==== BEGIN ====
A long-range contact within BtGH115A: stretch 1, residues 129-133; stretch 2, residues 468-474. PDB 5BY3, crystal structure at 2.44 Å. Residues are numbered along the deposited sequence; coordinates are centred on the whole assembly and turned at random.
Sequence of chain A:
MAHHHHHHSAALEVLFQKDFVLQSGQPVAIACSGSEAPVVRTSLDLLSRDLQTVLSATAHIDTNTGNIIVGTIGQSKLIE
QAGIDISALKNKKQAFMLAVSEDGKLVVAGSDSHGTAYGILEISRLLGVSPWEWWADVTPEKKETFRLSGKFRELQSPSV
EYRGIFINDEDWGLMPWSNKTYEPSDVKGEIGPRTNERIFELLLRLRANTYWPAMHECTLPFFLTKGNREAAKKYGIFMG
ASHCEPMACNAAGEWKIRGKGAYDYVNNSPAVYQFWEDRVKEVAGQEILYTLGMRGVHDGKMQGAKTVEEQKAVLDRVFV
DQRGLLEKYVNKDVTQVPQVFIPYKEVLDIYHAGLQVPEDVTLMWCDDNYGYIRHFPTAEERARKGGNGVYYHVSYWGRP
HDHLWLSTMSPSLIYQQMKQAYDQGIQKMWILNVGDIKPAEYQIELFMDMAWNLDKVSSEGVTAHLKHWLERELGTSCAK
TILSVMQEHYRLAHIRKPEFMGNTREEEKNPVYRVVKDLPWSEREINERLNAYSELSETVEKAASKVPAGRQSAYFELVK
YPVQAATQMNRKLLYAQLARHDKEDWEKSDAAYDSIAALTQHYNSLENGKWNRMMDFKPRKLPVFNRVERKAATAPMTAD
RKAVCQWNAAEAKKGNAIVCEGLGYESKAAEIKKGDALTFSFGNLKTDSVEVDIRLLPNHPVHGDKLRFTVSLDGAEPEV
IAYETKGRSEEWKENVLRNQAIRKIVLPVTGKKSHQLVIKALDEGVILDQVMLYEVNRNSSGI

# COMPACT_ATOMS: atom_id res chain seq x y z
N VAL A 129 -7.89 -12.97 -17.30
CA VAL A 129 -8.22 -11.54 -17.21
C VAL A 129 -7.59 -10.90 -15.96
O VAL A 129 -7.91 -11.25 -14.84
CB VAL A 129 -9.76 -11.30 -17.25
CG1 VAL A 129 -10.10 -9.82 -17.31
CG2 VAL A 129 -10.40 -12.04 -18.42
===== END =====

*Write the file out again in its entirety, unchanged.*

A long-range contact within BtGH115A: stretch 1, residues 129-133; stretch 2, residues 468-474. PDB 5BY3, crystal structure at 2.44 Å. Residues are numbered along the deposited sequence; coordinates are centred on the whole assembly and turned at random.
Sequence of chain A:
MAHHHHHHSAALEVLFQKDFVLQSGQPVAIACSGSEAPVVRTSLDLLSRDLQTVLSATAHIDTNTGNIIVGTIGQSKLIE
QAGIDISALKNKKQAFMLAVSEDGKLVVAGSDSHGTAYGILEISRLLGVSPWEWWADVTPEKKETFRLSGKFRELQSPSV
EYRGIFINDEDWGLMPWSNKTYEPSDVKGEIGPRTNERIFELLLRLRANTYWPAMHECTLPFFLTKGNREAAKKYGIFMG
ASHCEPMACNAAGEWKIRGKGAYDYVNNSPAVYQFWEDRVKEVAGQEILYTLGMRGVHDGKMQGAKTVEEQKAVLDRVFV
DQRGLLEKYVNKDVTQVPQVFIPYKEVLDIYHAGLQVPEDVTLMWCDDNYGYIRHFPTAEERARKGGNGVYYHVSYWGRP
HDHLWLSTMSPSLIYQQMKQAYDQGIQKMWILNVGDIKPAEYQIELFMDMAWNLDKVSSEGVTAHLKHWLERELGTSCAK
TILSVMQEHYRLAHIRKPEFMGNTREEEKNPVYRVVKDLPWSEREINERLNAYSELSETVEKAASKVPAGRQSAYFELVK
YPVQAATQMNRKLLYAQLARHDKEDWEKSDAAYDSIAALTQHYNSLENGKWNRMMDFKPRKLPVFNRVERKAATAPMTAD
RKAVCQWNAAEAKKGNAIVCEGLGYESKAAEIKKGDALTFSFGNLKTDSVEVDIRLLPNHPVHGDKLRFTVSLDGAEPEV
IAYETKGRSEEWKENVLRNQAIRKIVLPVTGKKSHQLVIKALDEGVILDQVMLYEVNRNSSGI

# COMPACT_ATOMS: atom_id res chain seq x y z
N VAL A 129 -7.89 -12.97 -17.30
CA VAL A 129 -8.22 -11.54 -17.21
C VAL A 129 -7.59 -10.90 -15.96
O VAL A 129 -7.91 -11.25 -14.84
CB VAL A 129 -9.76 -11.30 -17.25
CG1 VAL A 129 -10.10 -9.82 -17.31
CG2 VAL A 129 -10.40 -12.04 -18.42